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Cabazon seek to expand environmentally friendly businesses

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MECCA, Calif. - Business and economic development is often seen as the enemy of the environment. The southern California Cabazon tribe believes this is not always the case and has set out to prove it.

For the last 18 months the 42-member Cabazons have operated a tire "crumbing" facility on their checkerboard reservation at the edge of the Mojave Desert as part of a larger environmentally friendly business plan that is in no way complete.

The Cabazons are directly in the middle of an economic empowerment zone and regard their environmentally friendly industries as an example for other zones across the nation.

In addition to the tire facility, the tribe also operates a 50-megawatt power facility that uses so-called green waste, such as wood and tree trimmings as its primary fuel.

Now the tribe is in negotiations with several power manufacturers to create an even bigger, clean-burning facility to power their proposed expansion into environmentally friendly, light industries.

Cabazon Chief Executive Officer Mark Nichols says all of this is the result of careful, long-term planning begun in the 1970s.

"In 1976 the tribe began a reorganization effort whose goal was to have the tribe work more efficiently in the modern world. The trick was to find those kinds of economic expansions that would ultimately be consistent with traditional values, particularly a clean environment," Nichols says.

The Cabazons came up with the first of several 10- and five-year plans that year to develop these goals. The current five-year plan expires in 2003. Since the Cabazon reservation was divided into four separate areas, the tribe decided each should take on a specialized facet of tribal needs.

Over several years the tribe decided the four task areas should be resort/ entertainment, commercial, residential and waste management.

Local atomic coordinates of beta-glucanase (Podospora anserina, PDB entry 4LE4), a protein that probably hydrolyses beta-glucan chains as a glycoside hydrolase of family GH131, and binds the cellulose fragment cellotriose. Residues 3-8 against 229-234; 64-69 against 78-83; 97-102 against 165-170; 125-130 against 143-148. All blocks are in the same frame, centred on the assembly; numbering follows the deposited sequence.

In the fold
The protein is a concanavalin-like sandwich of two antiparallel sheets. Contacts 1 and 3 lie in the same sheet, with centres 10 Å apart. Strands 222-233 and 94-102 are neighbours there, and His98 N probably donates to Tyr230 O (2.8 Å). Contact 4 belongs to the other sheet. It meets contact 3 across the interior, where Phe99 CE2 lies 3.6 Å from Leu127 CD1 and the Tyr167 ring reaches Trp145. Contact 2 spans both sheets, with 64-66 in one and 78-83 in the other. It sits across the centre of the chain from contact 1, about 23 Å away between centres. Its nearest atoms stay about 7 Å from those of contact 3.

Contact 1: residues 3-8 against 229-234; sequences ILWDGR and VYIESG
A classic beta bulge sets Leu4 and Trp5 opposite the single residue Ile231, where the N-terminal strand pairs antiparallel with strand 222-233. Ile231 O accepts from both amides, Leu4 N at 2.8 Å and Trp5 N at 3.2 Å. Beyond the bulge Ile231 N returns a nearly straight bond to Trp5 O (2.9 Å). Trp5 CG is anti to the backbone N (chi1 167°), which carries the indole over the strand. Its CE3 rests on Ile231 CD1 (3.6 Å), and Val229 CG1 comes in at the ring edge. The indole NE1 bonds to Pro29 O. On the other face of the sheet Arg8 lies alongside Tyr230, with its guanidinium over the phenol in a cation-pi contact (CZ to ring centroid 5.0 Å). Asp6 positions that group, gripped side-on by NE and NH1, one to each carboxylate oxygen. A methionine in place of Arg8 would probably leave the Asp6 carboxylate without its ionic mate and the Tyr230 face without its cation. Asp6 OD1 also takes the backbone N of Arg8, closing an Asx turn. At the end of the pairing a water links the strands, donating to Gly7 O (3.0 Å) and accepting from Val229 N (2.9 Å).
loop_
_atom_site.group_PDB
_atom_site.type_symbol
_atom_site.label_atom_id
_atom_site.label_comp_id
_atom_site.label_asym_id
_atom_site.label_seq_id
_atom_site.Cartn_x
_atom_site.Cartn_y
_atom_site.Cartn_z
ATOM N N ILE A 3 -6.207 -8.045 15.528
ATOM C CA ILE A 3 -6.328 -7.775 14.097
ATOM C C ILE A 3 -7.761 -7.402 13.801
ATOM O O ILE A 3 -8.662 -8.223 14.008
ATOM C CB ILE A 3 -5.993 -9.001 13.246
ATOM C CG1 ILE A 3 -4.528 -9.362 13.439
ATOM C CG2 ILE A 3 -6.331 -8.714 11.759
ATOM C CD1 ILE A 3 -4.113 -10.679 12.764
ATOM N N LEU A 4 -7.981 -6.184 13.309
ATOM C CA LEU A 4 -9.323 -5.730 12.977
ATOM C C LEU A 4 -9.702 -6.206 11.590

The result has been a tribal entertainment facility opened on the stretch of land that is nearest Interstate 10 that includes Fantasy Springs Casino - given approval for expansion in October - and an adjacent bowling alley.

On the 640-acre resource recovery stretch, the tribe tried several things for economic development, including setting up a service that cleaned up poison soil at former gasoline stations.

The most important initial tribal facility was the Colmac power station. The idea for the facility was the result of a California state mandate governing the amount of biodegradable waste in dumps and landfills. Cabazon had been looking for something to help with this when they decided to open a power plant that used wood and other plant materials to fuel the turbines to create electricity.

Director of legal affairs for Cabazon, Patrick Schoonover says most of the power generated from this relatively low wattage facility ultimately goes to southern California energy providers. This is the reason the tribe is negotiating for a larger plant for its own industrial needs as well as an additional source of power for southern California which has been rocked by utility company deregulation.

"Because of (deregulation) the market has created a demand for additional power sources in southern California and we're hoping to be an additional provider," says Schoonover, who notes the new plant will not affect the existing Colmac plant.

Eighteen months ago the tribe opened a 30,000-square-foot state-of-the-art tire crumbing facility. It employs 32 people and shreds tires to be recycled into other uses. The facility employs the latest computer controls and is run by Dan Swanson, who has been in that line of work for 10 years.

Swanson says the plant has contracts with several southern California tire dealers and the recent Firestone recall has also given the plant extra business.

"As far as I know, this is the only Native American-owned tire recycling facility in the country," says Swanson.

Swanson says the tribe is looking to further develop the resource recovery area by bringing in light industries that would be integrated into the tire crumbing facility and the proposed power plant.

Both Nichols and Schoonover think that it is feasible to bring in light industries that would utilize the recycled rubber, the by-product of the tire facility, and manufacture it into other uses, such as materials for roofing.

They also think it will be possible for the tribe to expand beyond tires and rubber products to expand the facility to include recovery of metals such as copper and aluminum, as well as extracting platinum from catalytic converters of junked cars.

Another project the tribe is looking at is aquaculture. Integrating their waste management goals, the tribe feels they could use an aquaculture facility to not only raise shrimp but to sell the by-products as fertilizer to farms.

In preparation for these projects the tribe has conducted a Programmatic Environmental Impact Study (PEIS) to clear the way for future development. The PEIS is something that is usually used by cities to clear the way for future development. This is the first time an Indian tribe has done this.